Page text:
Unexpected Lessons from American Airlines and One of the Worst Winter Storms Ever

Every now and then, I make trips between Washington, D.C. and my favorite place on earth, Barbados.

 A beach on the South coast of Barbados

In two weeks, I’ve been booked on that journey four times, amid Winter conditions that have turned America’s travel plans upside down.

These quick trips have been a whirlwind: sleeping overnight in a departure lounge, uber-expensive airport-to-hotel transfers (pun intended), unplanned spending on accommodation, and insanely long rebooking queues.

Throughout the experience, I shed tears, cussed under my breath, regretted not being eligible for preferential frequent-flyer treatment, and beat up on myself for not having earned enough to own a private jet. (yet!!!)

Melodramatics aside, I also learned valuable lessons in patience and persistence.

Perhaps the first lesson began when I received news that my late-night connecting flight from Miami to Washington had been canceled. I was directed to a rebooking area in the American Airlines terminal: a snaking line filled with frustrated, vocal passengers and screaming toddlers, inconsolable by clueless airline agents, clearly unprepared to handle the mass cancellations.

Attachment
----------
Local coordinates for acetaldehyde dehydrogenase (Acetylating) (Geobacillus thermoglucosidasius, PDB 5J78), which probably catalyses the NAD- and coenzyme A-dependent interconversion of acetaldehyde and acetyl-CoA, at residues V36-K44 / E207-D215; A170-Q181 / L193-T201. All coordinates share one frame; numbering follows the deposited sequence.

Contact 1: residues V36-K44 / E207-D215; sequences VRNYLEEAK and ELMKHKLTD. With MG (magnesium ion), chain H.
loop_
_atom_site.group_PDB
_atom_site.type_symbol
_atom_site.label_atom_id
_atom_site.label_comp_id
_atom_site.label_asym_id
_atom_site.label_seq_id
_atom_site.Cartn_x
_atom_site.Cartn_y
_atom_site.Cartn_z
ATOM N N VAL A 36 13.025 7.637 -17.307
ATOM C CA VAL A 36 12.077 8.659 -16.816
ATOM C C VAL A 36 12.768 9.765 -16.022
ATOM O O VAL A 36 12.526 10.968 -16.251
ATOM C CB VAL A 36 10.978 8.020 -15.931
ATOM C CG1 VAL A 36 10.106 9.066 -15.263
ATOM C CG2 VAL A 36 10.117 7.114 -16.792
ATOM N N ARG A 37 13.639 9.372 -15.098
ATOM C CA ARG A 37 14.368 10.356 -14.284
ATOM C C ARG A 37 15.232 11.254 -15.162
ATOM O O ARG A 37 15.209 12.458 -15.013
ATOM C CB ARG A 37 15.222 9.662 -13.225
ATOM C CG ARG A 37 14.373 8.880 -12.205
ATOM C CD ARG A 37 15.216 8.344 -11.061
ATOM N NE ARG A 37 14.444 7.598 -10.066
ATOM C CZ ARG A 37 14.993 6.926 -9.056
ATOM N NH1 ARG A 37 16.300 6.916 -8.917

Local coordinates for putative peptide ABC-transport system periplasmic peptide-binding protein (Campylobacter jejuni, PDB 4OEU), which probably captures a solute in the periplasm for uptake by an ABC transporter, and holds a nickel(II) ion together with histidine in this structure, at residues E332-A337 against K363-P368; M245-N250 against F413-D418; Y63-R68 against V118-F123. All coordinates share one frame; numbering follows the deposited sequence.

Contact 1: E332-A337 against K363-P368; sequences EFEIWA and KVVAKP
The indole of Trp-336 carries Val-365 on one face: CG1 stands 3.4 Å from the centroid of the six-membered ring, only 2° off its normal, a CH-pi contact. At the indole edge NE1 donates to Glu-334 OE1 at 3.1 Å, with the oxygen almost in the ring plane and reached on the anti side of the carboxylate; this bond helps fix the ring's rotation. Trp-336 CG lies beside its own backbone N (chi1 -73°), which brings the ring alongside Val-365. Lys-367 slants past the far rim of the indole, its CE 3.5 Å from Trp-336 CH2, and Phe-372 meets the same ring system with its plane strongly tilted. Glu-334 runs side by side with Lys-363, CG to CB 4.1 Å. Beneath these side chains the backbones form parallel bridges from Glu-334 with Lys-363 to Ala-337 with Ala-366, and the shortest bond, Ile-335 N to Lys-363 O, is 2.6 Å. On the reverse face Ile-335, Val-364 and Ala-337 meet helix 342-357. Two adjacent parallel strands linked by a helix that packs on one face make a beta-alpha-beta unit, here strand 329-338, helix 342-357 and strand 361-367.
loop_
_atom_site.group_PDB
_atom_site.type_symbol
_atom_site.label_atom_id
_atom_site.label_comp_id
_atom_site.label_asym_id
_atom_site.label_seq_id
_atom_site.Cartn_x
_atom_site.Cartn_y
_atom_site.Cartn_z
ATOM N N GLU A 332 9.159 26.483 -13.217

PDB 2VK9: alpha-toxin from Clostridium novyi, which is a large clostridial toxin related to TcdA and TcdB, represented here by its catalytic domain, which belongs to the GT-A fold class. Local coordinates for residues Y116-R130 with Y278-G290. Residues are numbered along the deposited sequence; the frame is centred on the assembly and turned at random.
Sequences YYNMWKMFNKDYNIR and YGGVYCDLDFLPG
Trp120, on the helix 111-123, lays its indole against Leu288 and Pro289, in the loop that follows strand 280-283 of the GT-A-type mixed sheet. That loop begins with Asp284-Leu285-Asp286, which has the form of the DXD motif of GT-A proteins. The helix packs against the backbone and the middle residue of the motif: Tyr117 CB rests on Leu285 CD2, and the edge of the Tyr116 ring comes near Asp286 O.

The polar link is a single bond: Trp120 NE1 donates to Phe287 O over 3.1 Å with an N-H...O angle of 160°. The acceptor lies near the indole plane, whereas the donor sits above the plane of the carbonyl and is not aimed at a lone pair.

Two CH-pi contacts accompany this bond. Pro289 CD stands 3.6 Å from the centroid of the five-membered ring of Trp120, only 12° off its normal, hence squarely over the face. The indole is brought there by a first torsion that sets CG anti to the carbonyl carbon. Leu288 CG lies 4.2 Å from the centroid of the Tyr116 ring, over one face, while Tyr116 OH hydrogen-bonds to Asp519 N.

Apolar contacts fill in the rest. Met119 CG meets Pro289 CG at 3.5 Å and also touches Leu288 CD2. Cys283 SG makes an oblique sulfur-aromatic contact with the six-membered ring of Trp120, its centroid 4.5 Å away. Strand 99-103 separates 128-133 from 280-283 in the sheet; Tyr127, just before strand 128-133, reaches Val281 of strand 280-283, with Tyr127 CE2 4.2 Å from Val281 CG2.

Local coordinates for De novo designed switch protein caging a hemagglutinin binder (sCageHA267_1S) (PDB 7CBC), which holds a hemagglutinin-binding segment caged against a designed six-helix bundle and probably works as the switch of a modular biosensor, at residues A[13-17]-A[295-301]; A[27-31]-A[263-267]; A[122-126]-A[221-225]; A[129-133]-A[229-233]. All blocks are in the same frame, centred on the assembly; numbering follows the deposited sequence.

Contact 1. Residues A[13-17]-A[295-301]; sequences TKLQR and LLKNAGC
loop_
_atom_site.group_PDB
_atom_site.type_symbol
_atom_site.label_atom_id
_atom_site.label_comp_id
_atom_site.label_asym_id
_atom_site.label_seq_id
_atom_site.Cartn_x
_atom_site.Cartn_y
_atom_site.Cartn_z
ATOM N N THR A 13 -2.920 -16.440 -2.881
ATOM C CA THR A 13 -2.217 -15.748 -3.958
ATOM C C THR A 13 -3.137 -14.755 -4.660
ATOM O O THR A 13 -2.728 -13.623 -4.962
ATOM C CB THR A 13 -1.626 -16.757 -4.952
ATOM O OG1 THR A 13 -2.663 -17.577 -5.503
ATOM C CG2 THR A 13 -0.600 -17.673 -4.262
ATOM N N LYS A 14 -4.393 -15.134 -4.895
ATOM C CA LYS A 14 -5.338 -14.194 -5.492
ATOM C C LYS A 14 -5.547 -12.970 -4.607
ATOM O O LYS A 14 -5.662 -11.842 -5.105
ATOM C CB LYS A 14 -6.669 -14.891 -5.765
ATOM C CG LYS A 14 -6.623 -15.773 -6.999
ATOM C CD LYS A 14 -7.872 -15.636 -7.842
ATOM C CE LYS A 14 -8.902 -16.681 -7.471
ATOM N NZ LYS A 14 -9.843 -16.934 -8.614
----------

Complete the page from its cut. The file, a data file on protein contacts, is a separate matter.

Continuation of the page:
When I finally reached the front, I received a standby ticket for that night and one for a seat on a morning flight. Irritable and determined, I left that desk for another rebooking center to try for an earlier, more secure departure. Alas, that line was about three times longer than the first. No way!

A long line at the Rebooking Center in the American Airlines terminal at Miami International Airport.
A section of the line at the American Airlines Rebooking Center at Miami International Airport.

I got on the phone to see if I could get better help there. I tweeted @AmericanAir, questioning their accommodation policies and seeking faster solutions. I walked up to random departure gates to see if staff there could get me on a flight.

You get the idea! I was growing more impatient by the second, more frustrated, anxious and exhausted.

Now, let’s be clear. I already had a way out of Miami, (compared to the hundreds of other passengers waiting to be rebooked) but it didn’t seem soon enough. I wanted out now!

Unsurprisingly, I didn’t make the standby list for the night-time flight. So I roamed Miami’s sprawling airport and called nearly every hotel in a 50-mile radius with the hope of finding overnight accommodation. “Sold out,” was the answer each time.Ugggh!

Coming to grips with the reality that, for the first time in life, I would need to make my bed on departure lounge seating, I settled in with my handbag as my pillow, my rollerboard as my footrest and my winter scarf as my blanket. (Sidebar: Much respect to people who do this willingly on a regular basis!)

As each store and restaurant turned out their lights and closed their doors for the night and with dwindling iPhone battery power, I had lots of time to think. 

A passenger sleeps at the gate in Miami International Airport
Making my bed at the gate in Miami International Airport.

Though it then seemed to be in the distant past, I remembered my earlier 40-minute wait in line as I left Barbados, thanks to a departure process overburdened by what seemed like thousands of cruise line passengers leaving on the same day at the same time.